Outside the Box


Opinion Roundup: N.C. adult care home system runs afoul of federal standards

Posted July 31

NC Flag, Legislative Building, Raleigh

Monday, July 31, 2017 -- A roundup of opinion, commentary and analysis on allegations of dysfunction in N.C.'s adult home care system, research plans for the state's GenX water issues, the reason why N.C. has become a favorite for some tech companies and more.

FRANK TAYLOR & MICHAEL GEBELEIN: Fed case: Housing for mentally ill pits N.C. against U.S. in legal battle (Carolina Public Press analysis) -- Lawmakers created the adult care home system in N.C. as a reaction to a national movement to move those with mental illness out of institutions. But the state has run afoul of the U.S. Dept. of Justice, now in protracted litigation with the state over housing for mentally ill adults. The state is accused of violating a settlement in a variety of briefs and motions.

STEVE PEOPLES & THOMAS BEAUMONT: GOP fears political fallout after health care 'epic fail' (AP analysis) -- Republicans will be held responsible for any negative economic fallout from the current health system's failure, said Paul Shumaker, a North Carolina Republican pollster and senior adviser to Sen. Richard Burr, R-N.C.

JOHN RAILEY: His long journey, and ours, may not be over (Winston-Salem Journal column) -- When U.S. Sen. John McCain of Arizona rose to speak on the floor Tuesday, part of his face stitched up from the surgery that revealed he has a particularly aggressive form of brain cancer, I was hoping the Republican known for his contrarian stances would shock the country by standing up for Obamacare.

SUSAN LADD: As long as heroin victims are alive, there's hope (Greensboro News & Record column) -- Parents of overdose victims share pain and wisdom to educate others about opioid addiction.

JEFF HAMPTON: "Gray death" drug mixture poses major threat to police officers making busts (Norfolk Virginian-Pilot column) -- A particle the size of a grain of salt can kill and it can be absorbed through the skin.

Former church member Robert Stamper match to donate kidney to state Rep. Phil Shepard (Jacksonville Daily News) -- When Robert Stamper heard four-term state Rep. Phil Shepard, R-Onslow, needed a kidney transplant, he didn’t hesitate to help. Shepard said he is scheduled for a pre-op appointment on Aug. 7 and the transplant surgery is scheduled for Aug. 15 at the medical center in Chapel Hill.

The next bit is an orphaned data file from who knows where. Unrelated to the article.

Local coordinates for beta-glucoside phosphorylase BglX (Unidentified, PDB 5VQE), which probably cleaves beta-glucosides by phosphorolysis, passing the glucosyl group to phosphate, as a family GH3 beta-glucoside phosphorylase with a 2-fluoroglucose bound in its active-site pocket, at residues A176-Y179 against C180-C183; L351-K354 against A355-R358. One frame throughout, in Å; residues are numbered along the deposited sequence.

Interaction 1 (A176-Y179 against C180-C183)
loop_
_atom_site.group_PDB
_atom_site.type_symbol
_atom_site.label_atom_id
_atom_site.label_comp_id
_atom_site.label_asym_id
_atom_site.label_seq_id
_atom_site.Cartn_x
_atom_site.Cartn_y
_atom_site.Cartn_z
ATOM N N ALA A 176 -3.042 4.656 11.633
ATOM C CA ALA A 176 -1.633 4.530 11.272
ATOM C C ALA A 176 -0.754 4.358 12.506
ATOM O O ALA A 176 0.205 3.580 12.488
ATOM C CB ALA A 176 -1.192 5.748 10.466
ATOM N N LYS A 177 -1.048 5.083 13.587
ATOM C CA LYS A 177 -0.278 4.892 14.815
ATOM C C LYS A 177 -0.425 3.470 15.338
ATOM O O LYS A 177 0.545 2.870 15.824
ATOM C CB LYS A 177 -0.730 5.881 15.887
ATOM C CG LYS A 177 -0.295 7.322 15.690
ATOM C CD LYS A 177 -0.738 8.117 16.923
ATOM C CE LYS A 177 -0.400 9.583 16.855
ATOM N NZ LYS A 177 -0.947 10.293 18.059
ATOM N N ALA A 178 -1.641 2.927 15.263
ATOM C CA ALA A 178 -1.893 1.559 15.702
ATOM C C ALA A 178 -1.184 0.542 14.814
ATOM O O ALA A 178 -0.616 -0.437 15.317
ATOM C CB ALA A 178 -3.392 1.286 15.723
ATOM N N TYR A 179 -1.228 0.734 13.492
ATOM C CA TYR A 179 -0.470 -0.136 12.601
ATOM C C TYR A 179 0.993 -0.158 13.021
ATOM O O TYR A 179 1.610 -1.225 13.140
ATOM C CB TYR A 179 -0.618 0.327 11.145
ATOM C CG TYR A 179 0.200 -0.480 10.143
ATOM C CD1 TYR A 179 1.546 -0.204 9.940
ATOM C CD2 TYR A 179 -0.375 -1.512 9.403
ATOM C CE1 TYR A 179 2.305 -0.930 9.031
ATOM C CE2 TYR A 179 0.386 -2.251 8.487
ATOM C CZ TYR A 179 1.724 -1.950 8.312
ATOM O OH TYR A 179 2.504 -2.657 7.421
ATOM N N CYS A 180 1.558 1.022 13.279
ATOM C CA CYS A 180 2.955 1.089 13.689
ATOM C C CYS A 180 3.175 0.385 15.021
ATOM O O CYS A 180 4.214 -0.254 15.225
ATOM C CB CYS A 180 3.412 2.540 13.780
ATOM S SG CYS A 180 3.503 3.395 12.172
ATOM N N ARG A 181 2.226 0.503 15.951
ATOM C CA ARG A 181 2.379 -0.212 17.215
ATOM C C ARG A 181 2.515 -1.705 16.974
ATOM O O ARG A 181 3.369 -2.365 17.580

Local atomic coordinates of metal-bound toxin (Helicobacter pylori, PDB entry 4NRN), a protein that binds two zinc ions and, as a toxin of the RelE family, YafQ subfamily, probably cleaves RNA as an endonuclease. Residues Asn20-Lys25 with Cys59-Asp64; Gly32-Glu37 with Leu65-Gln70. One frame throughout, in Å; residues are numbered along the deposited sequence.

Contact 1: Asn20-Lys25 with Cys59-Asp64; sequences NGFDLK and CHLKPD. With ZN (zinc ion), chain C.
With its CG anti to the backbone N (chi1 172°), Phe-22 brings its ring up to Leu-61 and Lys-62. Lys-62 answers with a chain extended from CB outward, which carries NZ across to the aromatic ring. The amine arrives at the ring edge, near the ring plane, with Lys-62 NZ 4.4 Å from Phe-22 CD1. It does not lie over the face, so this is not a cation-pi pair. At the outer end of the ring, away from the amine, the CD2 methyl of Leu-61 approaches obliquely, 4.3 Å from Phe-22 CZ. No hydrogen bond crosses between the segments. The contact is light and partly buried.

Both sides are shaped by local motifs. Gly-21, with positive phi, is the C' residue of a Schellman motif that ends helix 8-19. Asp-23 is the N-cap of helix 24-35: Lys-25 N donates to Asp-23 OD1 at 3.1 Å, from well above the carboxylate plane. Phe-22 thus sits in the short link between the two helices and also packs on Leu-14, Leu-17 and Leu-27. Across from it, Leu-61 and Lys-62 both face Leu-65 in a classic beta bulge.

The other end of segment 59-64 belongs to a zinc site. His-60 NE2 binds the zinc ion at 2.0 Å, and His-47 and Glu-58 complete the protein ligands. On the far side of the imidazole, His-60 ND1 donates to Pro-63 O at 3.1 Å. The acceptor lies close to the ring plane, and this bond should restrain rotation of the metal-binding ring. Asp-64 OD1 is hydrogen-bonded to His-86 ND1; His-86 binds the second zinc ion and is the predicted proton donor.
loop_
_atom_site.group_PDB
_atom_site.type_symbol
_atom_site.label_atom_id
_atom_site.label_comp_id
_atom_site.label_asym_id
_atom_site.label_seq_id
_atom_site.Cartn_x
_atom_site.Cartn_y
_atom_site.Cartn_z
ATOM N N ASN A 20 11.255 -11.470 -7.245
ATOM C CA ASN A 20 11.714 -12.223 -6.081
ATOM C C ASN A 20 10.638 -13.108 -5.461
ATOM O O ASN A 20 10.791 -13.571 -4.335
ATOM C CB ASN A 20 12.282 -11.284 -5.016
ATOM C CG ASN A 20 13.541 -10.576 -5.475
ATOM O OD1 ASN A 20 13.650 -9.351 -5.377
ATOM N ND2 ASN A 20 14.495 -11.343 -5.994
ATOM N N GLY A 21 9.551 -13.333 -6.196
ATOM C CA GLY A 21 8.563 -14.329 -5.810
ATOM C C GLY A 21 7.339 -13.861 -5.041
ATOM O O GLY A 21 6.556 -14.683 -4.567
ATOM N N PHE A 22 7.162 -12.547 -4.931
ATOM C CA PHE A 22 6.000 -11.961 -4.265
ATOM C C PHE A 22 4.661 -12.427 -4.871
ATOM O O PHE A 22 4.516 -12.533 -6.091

Listen to the children (Winston-Salem Journal) -- About 55 rising first- through sixth-graders marched over a mile in 85-degree heat on July 19, from Kimberley Park Freedom School on Cherry Street to Samaritan Ministries on Northwest Blvd., to raise awareness of childhood hunger.

ECU-Vidant march together into future (Greenville Daily Reflector column) -- An agreement struck to integrate ECU Physicians and Vidant Medical Group no doubt will raise questions and concerns about the transfer of public interests to a private entity, the closed manner in which the deal was developed and the future of thousands of employees.

ALLISON BALLARD: GenX Science Panel Shares Research Plans (Coastal Review analysis) — A panel of scientists familiar with the ongoing issue of GenX and other chemical contaminates present in drinking water answered questions and shared plans for continuing research to about 100 during a “Water Wednesday” hosted by Clean Cape Fear.

Judge GenX response by testable results, not money spent (Wilmington Star-News) -- Simply ‘throwing money’ at problem doesn’t guarantee best outcome.

ANDY WOOD: GenX just tip of chemical iceberg (Wilmington Star-News column) -- We’ve long known that uncountable combinations of chemicals enter the Cape Fear River.

Sun finally shines on renewable energy bill (Fayetteville Observer) -- Sometimes there really is a way to win when you find yourself stuck in a no-win dilemma. Gov. Roy Cooper found one of those little-but-significant victories last week in legislation that’s meant to speed the growth of renewable energy in North Carolina. The bill was a carefully crafted measure that helped consumers, solar and wind power developers, and the state’s public utilities in the fast-growing transition to renewable energy.

JOHN DOWNEY: Wind developer cautious but ready to continue work on large N.C. project (Charlotte Business Journal column) -- Despite a moratorium on new N.C. wind projects, Apex Clean Energy Inc. continues to “explore options” for its proposed $300 million Timbermill Wind farm.